The design came from the hand of Henri Leeuw sr. And his son Henri Leeuw jr; the park, sung in a song by Frank Boeijen under the title "Kronenburg Park", was known as a hangout for prostitutes and drug addicts. After a radical reorganization, the park was given the appearance in 2005 of a quiet, modern city park. Down in the park there is a pond. At the top of the park there is a small playground for a petting zoo. Fallow deer, land goats and chickens are the permanent residents here. In addition there are animals in the summer. In 2012, for example, two donkeys could be admired, in 2013 a small herd of ouessens; the Kronenburgerpark is a national monument and bears number 522957. Battle of Nijmegen Frank Boeijen Groep - Kronenburg Park
The Gathering (band)
The Gathering is a Dutch rock band, founded in 1989 by brothers Hans and René Rutten and vocalist Bart Smits in Oss, North Brabant. The Gathering earliest releases were categorized as atmospheric doom metal with influences from death metal acts like Celtic Frost and Hellhammer. In 1998 with the release of their fifth studio album, How to Measure a Planet?, they had a major shift in musical style, with the group acknowledging the growing influence of shoegazing, post-rock, experimental rock and the more ethereal sounds of 4AD bands, such as Dead Can Dance, Cocteau Twins, as well as Pink Floyd and Massive Attack. The group continue to expand upon the experimental nature of their music. In August 2007 Anneke van Giersbergen left the group to focus on her solo project Agua de Annique. On 12 March 2009, The Gathering announced, their most recent album, was released on 25 October 2013. On 17 January 2014, the band announced that they decided to take a break from recording and touring, that Marjolein Kooijman left the band.
To celebrate the band's 25th anniversary, a show featuring most of current and past members of the band took place on 9 November 2014 and was released as a live album in 2015. Founded by brothers Hans and René Rutten and vocalist Bart Smits, The Gathering formed in the city of Oss, North Brabant, Netherlands in 1989. Soon after they were joined by Hugo Prinsen Geerligs, Jelmer Wiersma and Frank Boeijen to complete their first line-up; the Gathering's earliest recordings were categorized as atmospheric doom metal with influences from death metal acts like Celtic Frost and Hellhammer. In 1990 they recorded a demo tape entitled An Imaginary Symphony which met some positive reactions from the underground metal scene due to their unusual use of keyboards in metal-oriented music. A second demo, "Moonlight Archer" was recorded in April 1991, was picked up by several music journalists. Both demos suffered from poor production. After signing with Foundation 2000, the group released their debut album Always... in 1992.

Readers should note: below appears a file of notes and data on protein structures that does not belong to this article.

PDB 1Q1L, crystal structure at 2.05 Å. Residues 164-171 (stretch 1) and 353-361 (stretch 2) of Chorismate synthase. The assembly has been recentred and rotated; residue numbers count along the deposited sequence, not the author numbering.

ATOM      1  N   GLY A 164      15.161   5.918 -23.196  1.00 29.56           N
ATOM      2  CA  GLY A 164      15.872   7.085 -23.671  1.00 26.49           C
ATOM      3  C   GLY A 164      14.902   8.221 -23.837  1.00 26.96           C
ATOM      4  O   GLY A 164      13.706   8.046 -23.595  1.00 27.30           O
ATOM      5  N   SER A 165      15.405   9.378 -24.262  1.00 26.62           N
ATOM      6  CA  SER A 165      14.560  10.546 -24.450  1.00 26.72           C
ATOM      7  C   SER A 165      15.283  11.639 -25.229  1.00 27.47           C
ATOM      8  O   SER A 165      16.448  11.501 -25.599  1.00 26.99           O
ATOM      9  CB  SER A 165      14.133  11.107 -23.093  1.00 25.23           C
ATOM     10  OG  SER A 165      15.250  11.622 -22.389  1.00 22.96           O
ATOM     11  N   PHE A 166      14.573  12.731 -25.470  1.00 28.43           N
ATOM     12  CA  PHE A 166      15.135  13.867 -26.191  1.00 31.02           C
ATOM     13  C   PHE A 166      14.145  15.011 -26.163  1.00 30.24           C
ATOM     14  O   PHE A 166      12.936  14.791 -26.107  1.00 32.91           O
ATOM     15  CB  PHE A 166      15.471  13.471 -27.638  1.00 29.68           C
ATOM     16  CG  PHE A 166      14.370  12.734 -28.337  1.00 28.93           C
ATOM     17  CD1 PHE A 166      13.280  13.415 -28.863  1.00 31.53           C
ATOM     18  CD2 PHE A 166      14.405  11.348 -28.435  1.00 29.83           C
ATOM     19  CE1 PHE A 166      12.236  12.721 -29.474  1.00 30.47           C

On this album, Bart Smits was accompanied by Marike Groot on vocals, who joined The Gathering on stage for most of the gigs. the album was a minor success on the European continent, where it went on to shift nearly 20,000 units over the next few years. In 1992 both Bart Smits and Marike Groot decided to leave the group due to musical differences. Smits called Wish, to explore a darker, heavier sound. In 1993 the group recruited two new vocalists, Niels Duffhues and female counterpart Martine van Loon. A second album, Almost a Dance, was recorded and released in 1993 by Foundation 2000; the album was met with much criticism aimed at Duffhues' punk-ish tone being decidedly out of step with the music, the album was written off as a result. The group collectively acknowledged their disappointments with Almost a Dance and decided to start writing new material and start the search for a new vocalist; the Gathering released their third album Mandylion in 1995 through Century Media. Two singles were released from Mandylion, "Adrenaline/Leaves" and "Strange Machines" further helped raise the group's popularity in Europe and the United States.
Tours of Belgium and Germany, as well as appearances at the Dynamo Open Air and Pinkpop Festivals further established the bands presence in the European metal scene. 1997's Nighttime Birds was stylistically and musically a companion piece to Mandylion sold over 90,000 copies and saw the group tour throughout Europe. In 1998 the group acknowledged their growing influences and their need to experiment with a double-album How to Measure a Planet?. Produced by Attie Bauw, the album is a radical departure from the group's established sound, characteristically experimental alternative, trip rock. Upon release, the album received excellent reviews from critics who appreciated the band's absorption of new styles such as shoegaze and trip hop into its sound. Positive reactions came from all over the world, including the United States, where they played 14 shows during the summer of 1999. In 1999 the band formed their own record label, Psychonaut Records, with the view of releasing their own music and taking creative control over how their music is marketed and distributed.
Always... was re-released in 1999, followed by Almost a Dance in 2000, both re-mastered and fitted with new artwork. However, the band were still under contract with Century Media, they released a live album Superheat, recorded in several Dutch venues during 1999. Another successful chapter in The Gathering's career followed with the release of if else; the album is filled with diverse and emotional rock songs, more compact than its predecessor. Fifteen months of touring ensued, taking them to every nook and cranny of Europe, with a little sidestep to Mexico, ending with a small Dutch club tour in October 2001. In 2002 the band members tended to their private lives. During this period, they ended their contract with Century Media; the Gathering had to run their new born label Psychonaut Records and their 12½-year anniversary was coming up. To celebrate this with their fans, they released the mini-CD Black Light D